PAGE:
The online seminar GENERATION Z which took place on the 1st December 2021, was very interesting and useful for all religious counsellors, chaplains, pastoral and youth workers, social workers and all staff within the Students Services. The seminar organised by the Secretariat for Catholic Education was based on the experience and research of Reverend Matthew Pulis with reference to the research published in the book Generation Z: Understanding and Reaching the New Post Christian World by James Emery White.
Understanding Generation Z
The term Generation Z refers to the generation born between 1990 and 2010. The seminar delved into Generational Theories such as the Strauss and Howe Generation theory.
Reverend Pulis explained how the use of the internet in Malta came about suddenly and rapidly not gradually as it did in other countries. It changed Maltese society overnight with a seismic cultural shift which is a poised challenge for every church in a rapidly changing culture.
The Characteristics of Generation Z
Youths today invest their energy and find their identity in technology which is an extension of themselves as it is no longer online and offline. Their mobile is the most important device in their life, it defines them as a gamified, connecting generation. Gaming is a social event to them; they seek knowledge from social media, following an average of 23 hours of video each week and are more likely to follow vloggers. They tend to follow Apps such as Tiktok which offer them games, music, fun and social interaction but also influence them. Gaming is an extension of the way they view life because it allows them to be ‘actors’ in their social bubble of likes, shares and having many followers.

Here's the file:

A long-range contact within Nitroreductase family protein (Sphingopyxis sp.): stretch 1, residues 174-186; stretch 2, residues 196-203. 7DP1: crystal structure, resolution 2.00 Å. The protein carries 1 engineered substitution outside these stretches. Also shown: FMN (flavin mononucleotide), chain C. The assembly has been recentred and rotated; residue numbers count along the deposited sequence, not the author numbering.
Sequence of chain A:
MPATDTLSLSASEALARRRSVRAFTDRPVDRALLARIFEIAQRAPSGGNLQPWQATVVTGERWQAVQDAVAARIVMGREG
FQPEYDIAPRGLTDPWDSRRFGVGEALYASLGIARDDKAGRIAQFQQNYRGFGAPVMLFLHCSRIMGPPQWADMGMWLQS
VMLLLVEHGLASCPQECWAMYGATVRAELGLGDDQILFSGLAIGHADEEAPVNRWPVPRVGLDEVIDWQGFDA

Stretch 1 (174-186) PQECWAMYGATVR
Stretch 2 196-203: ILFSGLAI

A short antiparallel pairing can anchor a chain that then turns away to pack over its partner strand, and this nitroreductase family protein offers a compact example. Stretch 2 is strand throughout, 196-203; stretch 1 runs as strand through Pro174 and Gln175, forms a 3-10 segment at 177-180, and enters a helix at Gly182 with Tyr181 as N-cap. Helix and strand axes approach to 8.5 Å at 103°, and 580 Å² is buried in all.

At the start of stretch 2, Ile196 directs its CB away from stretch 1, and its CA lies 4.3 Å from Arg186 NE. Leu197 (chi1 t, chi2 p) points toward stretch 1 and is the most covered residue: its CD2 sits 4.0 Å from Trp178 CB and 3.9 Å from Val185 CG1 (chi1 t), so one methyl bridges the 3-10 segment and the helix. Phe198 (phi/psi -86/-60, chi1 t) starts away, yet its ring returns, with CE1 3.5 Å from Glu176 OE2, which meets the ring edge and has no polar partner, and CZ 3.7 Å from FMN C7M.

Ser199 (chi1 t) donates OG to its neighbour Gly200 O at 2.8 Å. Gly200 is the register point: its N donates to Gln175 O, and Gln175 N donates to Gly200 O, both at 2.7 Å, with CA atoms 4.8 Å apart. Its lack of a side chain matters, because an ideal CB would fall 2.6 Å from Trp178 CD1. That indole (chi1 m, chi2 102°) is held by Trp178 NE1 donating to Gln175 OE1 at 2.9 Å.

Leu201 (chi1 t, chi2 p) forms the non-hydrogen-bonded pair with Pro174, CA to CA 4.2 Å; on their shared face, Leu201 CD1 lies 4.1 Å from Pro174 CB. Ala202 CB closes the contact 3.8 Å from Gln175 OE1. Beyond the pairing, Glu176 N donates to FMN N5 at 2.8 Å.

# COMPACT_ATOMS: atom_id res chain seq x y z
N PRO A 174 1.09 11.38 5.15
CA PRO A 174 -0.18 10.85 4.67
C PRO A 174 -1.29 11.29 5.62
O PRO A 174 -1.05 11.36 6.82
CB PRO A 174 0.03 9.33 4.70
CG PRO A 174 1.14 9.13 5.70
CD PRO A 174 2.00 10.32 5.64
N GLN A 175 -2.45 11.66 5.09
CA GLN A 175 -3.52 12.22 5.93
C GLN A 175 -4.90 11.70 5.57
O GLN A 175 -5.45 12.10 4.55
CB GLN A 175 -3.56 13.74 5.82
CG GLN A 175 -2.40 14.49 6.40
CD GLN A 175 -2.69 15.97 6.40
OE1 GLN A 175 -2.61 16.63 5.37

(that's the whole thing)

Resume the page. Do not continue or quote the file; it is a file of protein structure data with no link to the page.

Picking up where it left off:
They are not a smart generation but use ‘smart’ technology so that the barriers between gaming and real-life are extended as if life is a game to them. They consume most of their information through technology and are therefore easier to manipulate and abuse.
They hate inequality, seek instant gratification, are multi-taskers, feel insecure and tend to suffer more from mental health issues. Youths today are spiritual but not religious. They have questions about God’s existence, which is the right religion, the idea of a non-personal God and an existential idea of death. Since to them, all voices are equally valid, morals cause a conflict to this generation so we need to dialogue with them to understand their dreams, psychological and spiritual needs.
How can we help youths today?
To reach youths today we have to accept and become part of their gaming world, appreciate who they are and ask how we can help them. Youths today are bombarded with information and we can help them to transform it into knowledge. We have to enter their lives as the ‘walking wounded’ who do not have all the right answers, who are willing to share their experiences and to dialogue with them.
Youths who are living in a gamified world are subject to ‘influencers’ (such as Youtube, Instagram) which they think can be trusted so we can help them to hack piecemeal truths. When we accept and enter their gaming culture as wounded healers, we can help youths without being patronizing so as to Christianize the ‘influencer mentality’. When we engage in their games, we can understand what they are pushing forward and what is influencing youths today.
Through this approach we can influence them regarding the truth by showing them we care for them. In this context, pastors, youth leaders, ministers and parents need to rethink evangelistic and apologetic methods, cultivate a culture of invitation and communicate with this connected generation by entering their world.